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Theater and Dance

18 May 2013
The eyebrow-raising title alerts: This is probably not just another cabaret show. And then playwright-actor-singer-lyricist-dancer David Pevsner proves it isn't. Making its world premiere at the Desert Rose Playhouse, Musical Comedy Whore escorts us into another world. The one-act, one-man show is the season’s closer for Desert Rose. (Artistic director Jim Strait opens the evening with a description of the company’s history and the shows on tap next season, which begins on Sept. 27.) Pevsner pops onto the stage wearing a plain green T-shirt and old jeans. Gasp—is he not even wearing makeup? Where is the razzmatazz and glitter of “musical comedy” that we’ve come to expect? Good heavens—he hasn’t even touched up his graying hair! What are we in for? The answer to that question: raw honesty. Pevsner is here to tell us about his life—unvarnished, unretouched, unpardoned. He neither whines nor makes excuses nor assigns blame, as he…
03 Apr 2013
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As an example of how all over the map the McCallum Theatre’s 2013-2014 season offerings are, look at the first four shows. The season begins on Oct. 13 with the theater’s Second Annual Family Fun Day, featuring the Popovich Comedy Pet Theater and its performing pooches and kitties (yes, performing cats; who knew?). That’s followed five days later by the first-ever performance of Alton Brown Live, a show featuring the off-kilter-in-a-good-way Food Network host. One week later, Mexican theater hit Frida: The Musical—performed entirely in Spanish—is on the boards. Next, country-music star Vince Gill will take the stage. So … you have pet theater, followed by a goofy but educational chef, followed by a serious Spanish-language musical, followed by country music. And by the way, that’s all followed by a series of dance events that McCallum president/CEO Mitch Gershenfeld hopes will set the stage, so to speak, for a true…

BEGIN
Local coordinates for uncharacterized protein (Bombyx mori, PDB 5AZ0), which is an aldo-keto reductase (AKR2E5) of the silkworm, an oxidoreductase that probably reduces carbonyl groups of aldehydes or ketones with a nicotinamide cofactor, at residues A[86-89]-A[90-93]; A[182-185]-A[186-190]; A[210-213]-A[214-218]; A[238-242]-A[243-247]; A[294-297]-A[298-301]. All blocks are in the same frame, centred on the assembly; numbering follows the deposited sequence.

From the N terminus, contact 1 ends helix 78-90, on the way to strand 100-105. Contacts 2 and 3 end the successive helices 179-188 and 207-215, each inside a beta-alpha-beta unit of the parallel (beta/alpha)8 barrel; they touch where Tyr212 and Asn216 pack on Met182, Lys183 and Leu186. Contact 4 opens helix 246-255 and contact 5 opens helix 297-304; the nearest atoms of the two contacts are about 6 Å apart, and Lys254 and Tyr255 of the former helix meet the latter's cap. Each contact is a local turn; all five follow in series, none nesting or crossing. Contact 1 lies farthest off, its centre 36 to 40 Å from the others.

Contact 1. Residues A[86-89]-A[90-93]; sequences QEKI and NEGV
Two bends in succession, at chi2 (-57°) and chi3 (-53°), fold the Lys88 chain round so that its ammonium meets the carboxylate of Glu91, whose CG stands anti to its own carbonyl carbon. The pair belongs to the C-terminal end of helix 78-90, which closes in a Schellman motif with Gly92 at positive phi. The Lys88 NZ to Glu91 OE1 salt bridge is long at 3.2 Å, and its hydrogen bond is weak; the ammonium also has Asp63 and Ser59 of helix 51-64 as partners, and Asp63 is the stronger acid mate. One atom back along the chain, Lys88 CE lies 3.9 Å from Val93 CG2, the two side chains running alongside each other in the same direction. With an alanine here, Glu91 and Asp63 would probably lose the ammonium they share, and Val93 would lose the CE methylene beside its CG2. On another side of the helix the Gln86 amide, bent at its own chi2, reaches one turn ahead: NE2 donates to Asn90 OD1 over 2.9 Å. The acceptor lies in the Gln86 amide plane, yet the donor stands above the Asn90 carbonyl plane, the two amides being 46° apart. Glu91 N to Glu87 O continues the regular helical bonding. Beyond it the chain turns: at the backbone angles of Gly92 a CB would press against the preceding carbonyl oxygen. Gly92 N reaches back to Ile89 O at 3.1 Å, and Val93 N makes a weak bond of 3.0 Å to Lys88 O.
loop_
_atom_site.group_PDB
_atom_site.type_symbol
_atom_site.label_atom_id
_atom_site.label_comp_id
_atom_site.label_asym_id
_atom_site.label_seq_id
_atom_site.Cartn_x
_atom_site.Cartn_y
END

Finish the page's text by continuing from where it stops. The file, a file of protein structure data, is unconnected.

18 Mar 2013
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In Sacramento, Beauty and the Beast was a hit—especially the strapping young man who plays Gaston. “Under the direction of Rob Roth, (Joe) Hager steals the show as the larger-than-life Gaston, always preening and flexing his muscles,” wrote Saunthy Nicolson-Singh in the Marysville Appeal-Democrat. “The town’s womenfolk follow him around, pumping up his already inflated ego. You want to hate him, but his affectations reminiscent of Steve Martin and Jim Carrey are hilarious.” Following that March 6-17 Sacramento run—as well as a two-day stop in San Luis Obispo—Hager and his Beauty and the Beast cast mates will stop at the McCallum Theatre for five shows this weekend (March 22-24). The Independent spoke to Hager in the midst of the show’s Sacramento stop, and he said the cast was enjoying the ability to settle down a little bit following a stretch that saw them in 17 cities within 20 days. “My…
15 Feb 2013
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Being a brand-new startup sometimes has its advantages. Just ask the folks at the Desert Rose Playhouse. The next play on the boards for the LGBT and gay-friendly company—British playwright Joe Orton’s controversial (during its debut in 1964, at least) Entertaining Mr. Sloane—was originally slated to open this week. But the play wasn’t quite ready, so artistic director Jim Strait and managing director Paul Taylor decided to push the opening back a week. Then came a last-minute casting change, so Strait and Taylor decided to delay the opening yet another week: The show is now scheduled to debut on Friday, March 1. “We’re determined not to put up a show unless it’s up to a certain standard,” Strait says. Of course, an established company could never do what the Desert Rose has done—at least not without upsetting season-ticket holders and sponsors. “We have no subscribers,” Strait says. “So our schedule…
23 Jan 2013
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For the Coachella Valley Repertory theater company, this season is all about tolerance. “We live in a society that isn’t tolerant,” says Ron Celona, the CV Rep artistic director and the director of Six Dance Lessons in Six Weeks, which opens Wednesday, Jan. 22, and runs through Sunday, Feb. 10. That intolerance (undeniably a bad thing), combined with the increasing diversity in our not-so-little-anymore community (undeniably a good thing), led CV Rep to make tolerance the theme for the three adult plays (plus one children’s show) the company is presenting this season. And how does Six Dance Lessons in Six Weeks—a comedy by Richard Alfieri focusing on the widow of Southern Baptist minister and her gay dance teacher—fit into that theme? “It brings up issues in the community that need to be addressed,” Celona says. “(The play) sort of pushes the tolerance of both of the characters.” The woman, Lily…

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